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Appendix A Demographic characteristics by job function
Variable Name Sex Female Male Total Certification ECA EMT-B EMT-I EMT-P LP Total Job function Attendant Basic or Int Attendant Paramedic In-Charge Paramedic Field Supervisor Other Total marital status Never Married Married (first time) Remarried Separated or Divorced Widowed Missing data Total Attending school Yes No Total
Frequency 58 86 144 2 15 12 70 45 144 23 27 67 13 14 144 58 48 19 17 1 1 144 61 83 144
Percent 40.3 59.7 100 1.4 10.4 8.3 48.6 31.3 100 16 18.8 46.5 9.0 9.7 100 40.3 33.3 13.2 11.8 0.7 0.7 100 42.4 57.6 100
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Appendix B Multiple comparisons for job function ANOVA (Fischer's LSD)
Mean Std. Sig.
95% Confidence
Diff Error
Interval
Dep Variable (I) Job Resp (J) Job Resp
Lower Bound Upper Bound
SANX
Attend B-I Attend Para I C Para
Attend Para I C Para Attend B-I I C Para Attend B-I Attend Para
3.8824 1.5871 .016 1.0909 1.3517 .421 -3.8824 1.5871 .016 -2.7916 1.2750 .031 -1.0909 1.3517 .421 2.7916 1.2750 .031
.7383 -1.5869 -7.0266 -5.3174 -3.7686 .2658
7.0266 3.7686 -.7383 -.2658 1.5869 5.3174
SANG
Attend B-I Attend Para I C Para
Attend Para I C Para Attend B-I I C Para Attend B-I Attend Para
3.0016 1.4809 .045 2.0370 1.2613 .109 -3.0016 1.4809 .045 -.9646 1.1897 .419 -2.0370 1.2613 .109 .9646 1.1897 .419
6.789E-02 -.4616 -5.9353 -3.3214 -4.5356 -1.3922
5.9353 4.5356 -6.7890E-02 1.3922 .4616 3.3214
SDEP
Attend B-I Attend Para I C Para
Attend Para I C Para Attend B-I I C Para Attend B-I Attend Para
4.2673 1.6148 .009 2.0058 1.3753 .147 -4.2673 1.6148 .009 -2.2615 1.2972 .084 -2.0058 1.3753 .147 2.2615 1.2972 .084
1.0685 -.7186 -7.4661 -4.8313 -4.7303 -.3083
7.4661 4.7303 -1.0685 .3083 .7186 4.8313
TANX
Attend B-I Attend Para I C Para
Attend Para I C Para Attend B-I I C Para Attend B-I Attend Para
3.9259 1.5555 .013 2.4030 1.3248 .072 -3.9259 1.5555 .013 -1.5229 1.2496 .225 -2.4030 1.3248 .072 1.5229 1.2496 .225
.8444 -.2215 -7.0074 -3.9985 -5.0275 -.9526
7.0074 5.0275 -.8444 .9526 .2215 3.9985
TANG
Attend B-I Attend Para I C Para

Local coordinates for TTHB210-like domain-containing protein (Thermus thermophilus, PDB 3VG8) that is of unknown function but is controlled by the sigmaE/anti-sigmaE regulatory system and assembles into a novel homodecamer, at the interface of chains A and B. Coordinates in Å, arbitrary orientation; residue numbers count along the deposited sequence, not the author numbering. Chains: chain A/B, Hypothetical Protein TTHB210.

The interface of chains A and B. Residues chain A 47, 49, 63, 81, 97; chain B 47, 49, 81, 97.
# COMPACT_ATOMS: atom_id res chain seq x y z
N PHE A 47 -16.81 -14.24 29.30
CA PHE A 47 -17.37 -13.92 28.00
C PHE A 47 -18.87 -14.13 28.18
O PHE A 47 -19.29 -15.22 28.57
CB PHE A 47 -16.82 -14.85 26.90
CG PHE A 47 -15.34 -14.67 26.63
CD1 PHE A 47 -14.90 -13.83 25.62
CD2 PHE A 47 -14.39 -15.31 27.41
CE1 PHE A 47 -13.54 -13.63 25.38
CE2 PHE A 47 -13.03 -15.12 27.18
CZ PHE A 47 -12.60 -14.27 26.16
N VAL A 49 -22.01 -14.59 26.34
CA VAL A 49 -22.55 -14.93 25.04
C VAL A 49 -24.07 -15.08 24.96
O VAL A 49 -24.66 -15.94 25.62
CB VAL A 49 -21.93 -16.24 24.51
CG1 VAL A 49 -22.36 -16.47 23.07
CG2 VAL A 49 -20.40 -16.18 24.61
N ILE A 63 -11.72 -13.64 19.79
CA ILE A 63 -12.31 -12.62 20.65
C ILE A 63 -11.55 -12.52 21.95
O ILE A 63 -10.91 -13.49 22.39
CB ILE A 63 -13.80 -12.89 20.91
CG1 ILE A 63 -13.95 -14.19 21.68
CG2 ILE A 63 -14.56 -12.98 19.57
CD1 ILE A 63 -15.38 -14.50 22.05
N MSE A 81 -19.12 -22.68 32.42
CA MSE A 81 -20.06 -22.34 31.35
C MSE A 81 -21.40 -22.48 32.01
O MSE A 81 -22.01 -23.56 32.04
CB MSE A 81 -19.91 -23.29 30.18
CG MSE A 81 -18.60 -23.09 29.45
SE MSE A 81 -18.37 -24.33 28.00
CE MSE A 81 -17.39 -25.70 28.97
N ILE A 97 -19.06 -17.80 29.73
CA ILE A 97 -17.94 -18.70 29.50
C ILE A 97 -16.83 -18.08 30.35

Attend Para I C Para Attend B-I I C Para Attend B-I Attend Para
2.6812 1.7918 .137 1.2732 1.5261 .406 -2.6812 1.7918 .137 -1.4080 1.4395 .330 -1.2732 1.5261 .406 1.4080 1.4395 .330
-.8684 -1.7499 -6.2307 -4.2595 -4.2963 -1.4436
6.2307 4.2963 .8684 1.4436 1.7499 4.2595
TDEP
Attend B-I Attend Para I C Para
Attend Para I C Para Attend B-I I C Para Attend B-I Attend Para
4.1804 1.7544 .019 1.3816 1.4942 .357 -4.1804 1.7544 .019 -2.7988 1.4094 .049 -1.3816 1.4942 .357 2.7988 1.4094 .049
.7049 -1.5785 -7.6558 -5.5908 -4.3416 6.741E-03
7.6558 4.3416 -.7049 -6.7408E-03 1.5785 5.5908
*The mean difference is significant at the .05 level.
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R. Bounds / Californian Journal of Health Promotion 2006, Volume 4, Issue 2, 113-131
Appendix C ANOVA summary table for perception of call volume
Sum of Squares df Mean Square F Sig.
SANX Between Groups Within Groups Total
457.547 5 3877.675 138 4335.222 143
91.509 3.257 .008 28.099
SANG Between Groups Within Groups Total
480.105 5 2973.332 138 3453.438 143
96.021 4.457 .001 21.546
SDEP Between Groups Within Groups Total
349.465 5 4073.973 138 4423.438 143
69.893 2.368 .043 29.522
TANX Between Groups Within Groups Total
481.781 5 3798.191 138 4279.972 143
96.356 3.501 .005 27.523
TANG Between Groups Within Groups Total
962.236 5 4378.403 138 5340.639 143
192.447 6.066 .000 31.728
TDEP Between Groups Within Groups Total
592.287 5 4671.150 138 5263.438 143
118.457 3.500 .005 33.849
131

File: factors-affecting-perceived-stress-in-pre-hospital-emergency.pdf
Title: Factors Affecting Perceived Stress in Pre-Hospital Emergency Medical Services
Author: Roger Bounds
Subject: Californian Journal of Health Promotion Volume 4 Issue 2
Keywords: Perceived Stress, EMS, Paramedic, Education
Published: Wed Jul 19 08:43:34 2006
Pages: 19